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Paper or Plan? Learning How to Market Yourself

Published on February 27, 2014 by Tiffany Coleman

(MERIDIAN) Which would you rather do: write a 1,000-page research paper or create a marketing plan? Some students taking business courses at Broadview University have been challenged to think outside of the box. As part of an applied learning project for their marketing class, they have been tasked with creating a marketing plan. While it is not unusual for business students to learn this skill, this project has a twist. Their assignment is to create the plan for themselves. While it may sound like a relatively simple project, let’s just say that research paper is looking pretty good right about now.

“I swear this is one of the hardest things I have ever had to do,” Erica Huls, a student in the health care management program, said. “I have no clue how to promote myself.”

Jon Taylor, the career services director at Broadview University-Boise, says one of the biggest complaints he hears from students and graduates is that they are not comfortable talking about themselves.

The idea for this project came from their instructor Debra Schmidt, the business program chair at the Boise campus.

“The ability to sell yourself to a prospective employer is one of the ultimate keys to success,” Schmidt said. “You may have all of the skills and talents necessary for stellar job performance, but if you don’t know how to sell yourself, you can lose out on landing a great job.”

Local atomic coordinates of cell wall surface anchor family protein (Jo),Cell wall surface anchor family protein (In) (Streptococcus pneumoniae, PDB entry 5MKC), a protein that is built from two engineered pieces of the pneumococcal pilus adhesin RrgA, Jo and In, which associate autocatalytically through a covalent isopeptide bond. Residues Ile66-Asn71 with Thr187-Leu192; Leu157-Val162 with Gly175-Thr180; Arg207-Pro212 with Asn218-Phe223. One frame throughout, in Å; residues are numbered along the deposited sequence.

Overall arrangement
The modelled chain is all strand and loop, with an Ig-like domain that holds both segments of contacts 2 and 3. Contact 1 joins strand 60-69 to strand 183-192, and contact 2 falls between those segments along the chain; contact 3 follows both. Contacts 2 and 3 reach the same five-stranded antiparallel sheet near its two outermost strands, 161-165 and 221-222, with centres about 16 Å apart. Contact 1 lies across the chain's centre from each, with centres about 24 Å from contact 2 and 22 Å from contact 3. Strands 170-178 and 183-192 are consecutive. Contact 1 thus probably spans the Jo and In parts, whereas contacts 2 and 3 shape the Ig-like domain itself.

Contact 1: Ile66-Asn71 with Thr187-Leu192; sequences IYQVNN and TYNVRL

The students started this process by taking a look at their personal strengths, weaknesses, opportunities and threats. In the business world, this is called a SWOT analysis. Perhaps the toughest part of this challenge is for the students to look deep within themselves.

“I am definitely having a hard time identifying my strengths,” Julie Reed, a business program student, said. “I didn’t receive much positive reinforcement growing up, so it is tough for me to see what I do well.”

To help with the process, the students are also being encouraged to interview three people closest to them and ask what it is they do well. The idea is that learning how they are perceived by an outsider may help give them a different perspective of themselves. In turn, that feedback will help them build confidence and identify sellable skills.

“I went into this thinking it would be a relatively smooth, valuable project,” Schmidt said. “Now, I am beginning to realize how difficult this is. It is really tough for them to be introspective, but I am confident this experience will tremendously help them as they move forward in their careers.”

The project is getting rave reviews from Jon Taylor, the campus’s career services director.

“In such a competitive job market, it is increasingly important to make a strong first impression in any interview,” Taylor said. “One of the biggest complaints I hear from students and graduates is that they are not comfortable talking about themselves. However, student and graduates with a clear understanding of how best to communicate and demonstrate their talents and abilities will find themselves in a favorable position in any interview.”

“I already know this project will be the toughest thing I have to do in school,” Huls says, “but I also know it will be the most beneficial thing I will learn.”

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The Broadview Bonus

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